As is evident, while conceding the homogenous form of modern identities, even as they turn the other of modernity into a facsimile of the modern self, Datta is dissatisfied with treating such modern identities as essentially ‘hard bounded’ entities. He is almost instinctively resistant to resolving into any formulae the process through which an identity collects itself. Always at odds with its plural moorings, identities remain unresolvable spaces in these essays, where a perpetual process of reconfiguration resists the triumph of the homogenous from usurping the entire field of subjectivity. Datta seems to be interested in leaving the contours of this frame in a constant state of flux. And that is where the contribution of this set of essays lies. It is a discordant voice in an academic space where governmental urges of modern institutions are increasingly taken for granted and the homogenizing tendency of modern identities are confidently posited. What Datta’s essays show us is that this governmental urge is, firstly, in constant tension with its own heterogeneous genealogy, and secondly, it remains merely an urge and not a project that succeeds in creating truly homogenous selves. He thus enters the world of identity-making to track the tension between the tendencies toward homogenizing identitarianism and heterogeneous disruption of the same. Datta’s contribution lies not only in revisiting identity formation with a conceptually sophisticated framework, but also in aiding political studies move away from its classical points of entry in the study of identity politics. From love to literature, class-room teaching to texts, the essays constitute important leads in reshaping ways of accessing the problem of identity.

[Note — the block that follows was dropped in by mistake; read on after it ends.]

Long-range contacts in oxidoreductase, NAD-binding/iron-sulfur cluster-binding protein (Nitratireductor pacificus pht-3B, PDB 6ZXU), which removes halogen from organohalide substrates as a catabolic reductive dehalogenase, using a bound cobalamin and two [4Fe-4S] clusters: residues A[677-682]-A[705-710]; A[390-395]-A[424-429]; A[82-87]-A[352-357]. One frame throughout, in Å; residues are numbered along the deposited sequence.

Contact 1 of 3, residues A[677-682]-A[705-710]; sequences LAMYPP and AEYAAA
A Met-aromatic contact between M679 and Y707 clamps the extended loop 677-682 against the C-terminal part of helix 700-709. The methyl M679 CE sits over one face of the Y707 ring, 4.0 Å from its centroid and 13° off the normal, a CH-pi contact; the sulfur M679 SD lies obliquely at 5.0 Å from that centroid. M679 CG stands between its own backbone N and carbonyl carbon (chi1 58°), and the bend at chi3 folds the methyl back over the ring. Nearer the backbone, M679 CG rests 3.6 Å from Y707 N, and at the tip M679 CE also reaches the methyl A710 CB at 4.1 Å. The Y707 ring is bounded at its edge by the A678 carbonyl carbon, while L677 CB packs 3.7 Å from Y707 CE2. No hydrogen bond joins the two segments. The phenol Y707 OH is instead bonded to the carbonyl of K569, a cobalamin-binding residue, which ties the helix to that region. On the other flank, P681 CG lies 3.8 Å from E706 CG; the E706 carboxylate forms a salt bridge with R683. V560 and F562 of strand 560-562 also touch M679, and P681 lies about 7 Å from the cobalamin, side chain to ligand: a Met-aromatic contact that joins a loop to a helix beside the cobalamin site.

The nine essays in the volume are divided into three parts and introduced in an initial chapter that conceptually formulates the problem that each of these essays explore. Each part develops a particular cluster of writings where the continuum of homogeneity and heterogeneity is developed in distinctive ways. The first section is interestingly a self-reflexive exercise as it enters a discussion of literature through a critical engagement with the social location of the literary itself. It also sets the tone for the method of discursive exploration for the remaining volume where at times texts become windows into the social and at times the social is read as a text in itself. In the first essay, ‘Keats’ Odes: Learning and Teaching’ the author, in an autobiographical mode, takes us through his personal experience of being taught Keats by a teacher, who wove into his persona the contradictory pulls of his location in a manner that defied the protocol for contouring identity. Drawing important linkages in the Postscript on the nature of English literature in a postcolonial nation like India, Datta reflects on the history of this disciplinary formation and searches for a ‘location of possibilities that may be uncovered by a historical recognition of the culture of English Literature in our country'(p. 39). The essay on the Indian English novel takes this theme ahead by exploring two novels, namely, Allan Sealy’s The Trotter-Nama and Amitav Ghosh’s The Shadow Lines. In that Datta explores the inescapable heterogeneity involved in the use of a language like English, with its foreignness, for creative writing in India, for representing the social reality of India. Through the plots and characters of the novels, Datta is able to transcend a simplistic notion of pluralism and paints for us the heterogeneous as the predicament of a location, most interestingly through Sealy’s engagement with Anglo-Indianness. The essay on vicissitudes of Bangla literature in the nineteenth century is particularly instructive in formulating the tension within the literary sphere, between identity and heterogeneity. Datta, to impress the politically loaded character of literture in colonial Bengal, writes, that it ‘may be concluded that in its embodiment of national energies, Bangla Sahitya provided a site that could be alternative to that of the woman’ (p. 53). Having forcefully noted this identitarian framing, Datta goes ahead to uncover how the world of Bangla Sahitya remained nevertheless essentially heterogeneous in its mornings in Orientalist discourses, its refusal to present itself as a derivative of Sanskrit, its seamless dialogue with English literature, etc. But he again qualifies the same by the fact that nevertheless ‘Bangla Sahitya tended not to disturb the boundaries of the social identity of the Hindu bhadralok’ (p. 54). In exploring this ‘paradoxical character’ of the heterogeneous formation of Bangla Sahitya, he traces the harnessing of literature to a nationalist ideal, say in Rangalal Mitra’s Padmini Upakhyan as opposed to the linguistically heterogeneous Pyarichand Mitra’s Alaler Dulal and the contradictions between sadhu bhasha and alali bhasha. In an in-depth perusal of the moves made in Bankim’s writings the author formulates the ways in which the heterogeneous is ultimately suppressed in order to mark out the hard boundaries of the Hindu identity. The essay of course concludes with Rabindranath Tagore in order to continue the play of these oppositions by revisiting another strong impulse in Bangla literature to break out of the regimented boundaries of the apparently heterogeneous literary sphere.